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Is Doomscrolling Affecting Your Mental Health?

Plus, expert tips to combat it.

POSTEDBYMARESE O'HAGAN

Ever opened your favorite social networking app and been bombarded with posts upon posts of terrible news? We have. You scroll and scroll, searching for something to uplift you- but it never comes.

It’s an easy cycle to get caught up in. And it has a name: doomscrolling.

Defined by Merriam-Webster as “the tendency to continue to surf or scroll through bad news, even though that news is saddening, disheartening, or depressing”, doomscrolling has been on the rise since the beginning of the Coronavirus pandemic. With news sites providing 24/7 updates on the pandemic, including rising death tolls, the natural curiosity can trigger anxious feelings.

So, how can we combat doomscrolling? We’ve gathered some expert advice on how you can banish doomscrolling from your life- forever.

Eliminate the opportunity

Speaking to the Cleveland Clinic, Dr. Susan Albers PsyD advised that staying informed is fine, but boundaries are important to limit obsessive scrolling. She added that if you’re scrolling from the moment you wake up in the morning, placing your phone in another part of your room would physically displace that behavior and change up your morning routine. In short, at least get some breakfast before catching up on the night’s events.

No more news alerts

If you’ve ever downloaded or signed up to a news app, chances are you’ve been asked to enable push notifications. Those spontaneous on-the-minute notifications may be informative, but they can also wreak havoc on your psyche. Instead, set a time for yourself during the day to check the news, and limit how long you scroll. Keeping this pattern will implement a routine that your brain can rely on.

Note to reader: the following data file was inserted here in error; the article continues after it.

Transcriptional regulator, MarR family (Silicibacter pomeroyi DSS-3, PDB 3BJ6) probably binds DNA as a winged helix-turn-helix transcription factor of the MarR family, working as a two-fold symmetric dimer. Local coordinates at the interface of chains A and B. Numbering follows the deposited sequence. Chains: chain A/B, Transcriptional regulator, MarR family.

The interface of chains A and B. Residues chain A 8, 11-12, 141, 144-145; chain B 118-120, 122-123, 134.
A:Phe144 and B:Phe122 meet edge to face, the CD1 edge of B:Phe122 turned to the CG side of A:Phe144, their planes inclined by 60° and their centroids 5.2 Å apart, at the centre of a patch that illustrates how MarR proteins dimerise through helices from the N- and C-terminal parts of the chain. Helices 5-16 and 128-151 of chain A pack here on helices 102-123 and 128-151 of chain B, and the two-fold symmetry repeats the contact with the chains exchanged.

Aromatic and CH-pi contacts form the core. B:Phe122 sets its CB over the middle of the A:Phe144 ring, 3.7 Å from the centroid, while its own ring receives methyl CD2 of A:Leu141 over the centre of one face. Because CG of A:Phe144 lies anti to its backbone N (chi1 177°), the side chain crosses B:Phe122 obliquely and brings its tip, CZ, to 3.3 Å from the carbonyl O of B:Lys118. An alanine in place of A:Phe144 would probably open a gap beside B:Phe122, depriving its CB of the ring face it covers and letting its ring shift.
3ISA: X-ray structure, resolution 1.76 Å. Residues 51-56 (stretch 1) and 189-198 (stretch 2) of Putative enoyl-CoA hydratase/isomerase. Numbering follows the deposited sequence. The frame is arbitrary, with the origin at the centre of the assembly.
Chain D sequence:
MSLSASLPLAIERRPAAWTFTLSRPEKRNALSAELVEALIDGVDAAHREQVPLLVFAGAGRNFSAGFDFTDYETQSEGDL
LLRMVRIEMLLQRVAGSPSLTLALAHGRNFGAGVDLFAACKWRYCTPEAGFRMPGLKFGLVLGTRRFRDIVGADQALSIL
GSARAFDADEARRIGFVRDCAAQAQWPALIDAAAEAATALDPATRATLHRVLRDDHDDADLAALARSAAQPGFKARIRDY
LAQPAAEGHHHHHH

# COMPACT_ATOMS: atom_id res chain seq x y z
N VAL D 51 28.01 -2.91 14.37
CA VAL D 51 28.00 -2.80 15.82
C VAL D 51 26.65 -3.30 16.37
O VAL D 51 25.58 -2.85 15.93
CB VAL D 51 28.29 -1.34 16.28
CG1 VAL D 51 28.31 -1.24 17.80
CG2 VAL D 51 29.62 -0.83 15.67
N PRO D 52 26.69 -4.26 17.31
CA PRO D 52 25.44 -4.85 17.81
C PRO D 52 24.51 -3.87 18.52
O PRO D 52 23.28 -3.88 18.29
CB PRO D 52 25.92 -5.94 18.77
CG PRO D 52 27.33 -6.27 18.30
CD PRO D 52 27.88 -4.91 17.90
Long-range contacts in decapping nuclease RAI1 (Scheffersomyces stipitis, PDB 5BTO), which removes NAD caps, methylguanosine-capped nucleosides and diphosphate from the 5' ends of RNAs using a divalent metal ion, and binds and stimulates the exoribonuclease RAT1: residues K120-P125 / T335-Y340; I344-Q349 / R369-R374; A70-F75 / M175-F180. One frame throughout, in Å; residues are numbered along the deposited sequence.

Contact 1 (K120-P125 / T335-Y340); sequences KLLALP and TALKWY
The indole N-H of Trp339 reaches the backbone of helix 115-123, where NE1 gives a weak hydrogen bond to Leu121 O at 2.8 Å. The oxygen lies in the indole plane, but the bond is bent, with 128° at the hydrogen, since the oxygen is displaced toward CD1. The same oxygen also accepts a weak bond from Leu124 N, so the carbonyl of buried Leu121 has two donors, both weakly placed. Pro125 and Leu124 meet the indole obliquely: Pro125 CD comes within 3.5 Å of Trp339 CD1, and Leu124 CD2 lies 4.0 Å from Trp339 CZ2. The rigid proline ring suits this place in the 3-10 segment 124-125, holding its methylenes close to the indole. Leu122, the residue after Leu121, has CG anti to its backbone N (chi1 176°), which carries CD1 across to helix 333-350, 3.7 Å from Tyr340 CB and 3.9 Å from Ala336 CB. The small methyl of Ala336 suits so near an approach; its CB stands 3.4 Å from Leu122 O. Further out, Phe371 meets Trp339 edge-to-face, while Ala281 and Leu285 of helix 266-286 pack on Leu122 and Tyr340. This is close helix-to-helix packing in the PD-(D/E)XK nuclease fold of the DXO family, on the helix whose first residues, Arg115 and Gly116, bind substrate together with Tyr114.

Set positive activities instead

If your doomscrolling mainly occurs on your breaks from work or school, recognize the pattern and replace that time with a healthier activity. Even just 15 minutes of journaling or listening to your favorite podcast is better for your brain than feeding it worrying junk.

Introduce joyscrolling

Perhaps doomscrolling’s perkier cousin, joyscrolling is the act of purposefully creating a space for positive vibes online. You could search for some positive Instagram accounts to follow among the doom and gloom (I personally recommend @weratedogs and @thehappynewspaper), or create a Pinterest board for the outfits you’re going to wear when we can finally go on nights out again.

 
 
 
 
 
 
 
 
 
 
 
 
 
 
 

A post shared by WeRateDogs® (@weratedogs)

Whatever you decide to do, remember that you’re in control of what you ingest online. So set boundaries, go easy on yourself, and do your best.

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